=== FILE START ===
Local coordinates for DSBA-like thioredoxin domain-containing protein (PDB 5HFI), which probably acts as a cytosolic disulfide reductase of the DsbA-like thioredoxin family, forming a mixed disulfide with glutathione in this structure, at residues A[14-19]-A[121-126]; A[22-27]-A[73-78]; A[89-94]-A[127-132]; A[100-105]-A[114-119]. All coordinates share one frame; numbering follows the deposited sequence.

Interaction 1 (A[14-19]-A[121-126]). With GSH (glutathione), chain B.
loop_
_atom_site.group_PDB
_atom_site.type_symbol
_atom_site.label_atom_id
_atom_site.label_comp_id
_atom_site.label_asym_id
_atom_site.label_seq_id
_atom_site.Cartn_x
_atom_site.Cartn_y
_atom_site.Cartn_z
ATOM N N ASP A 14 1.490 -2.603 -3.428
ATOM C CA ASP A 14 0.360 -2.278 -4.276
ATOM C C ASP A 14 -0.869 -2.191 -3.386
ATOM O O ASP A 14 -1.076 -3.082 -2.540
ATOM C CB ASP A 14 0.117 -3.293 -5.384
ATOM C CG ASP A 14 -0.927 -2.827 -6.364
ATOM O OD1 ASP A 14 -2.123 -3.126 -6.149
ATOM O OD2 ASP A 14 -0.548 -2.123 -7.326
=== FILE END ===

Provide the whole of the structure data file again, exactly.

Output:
Local coordinates for DSBA-like thioredoxin domain-containing protein (PDB 5HFI), which probably acts as a cytosolic disulfide reductase of the DsbA-like thioredoxin family, forming a mixed disulfide with glutathione in this structure, at residues A[14-19]-A[121-126]; A[22-27]-A[73-78]; A[89-94]-A[127-132]; A[100-105]-A[114-119]. All coordinates share one frame; numbering follows the deposited sequence.

Interaction 1 (A[14-19]-A[121-126]). With GSH (glutathione), chain B.
loop_
_atom_site.group_PDB
_atom_site.type_symbol
_atom_site.label_atom_id
_atom_site.label_comp_id
_atom_site.label_asym_id
_atom_site.label_seq_id
_atom_site.Cartn_x
_atom_site.Cartn_y
_atom_site.Cartn_z
ATOM N N ASP A 14 1.490 -2.603 -3.428
ATOM C CA ASP A 14 0.360 -2.278 -4.276
ATOM C C ASP A 14 -0.869 -2.191 -3.386
ATOM O O ASP A 14 -1.076 -3.082 -2.540
ATOM C CB ASP A 14 0.117 -3.293 -5.384
ATOM C CG ASP A 14 -0.927 -2.827 -6.364
ATOM O OD1 ASP A 14 -2.123 -3.126 -6.149
ATOM O OD2 ASP A 14 -0.548 -2.123 -7.326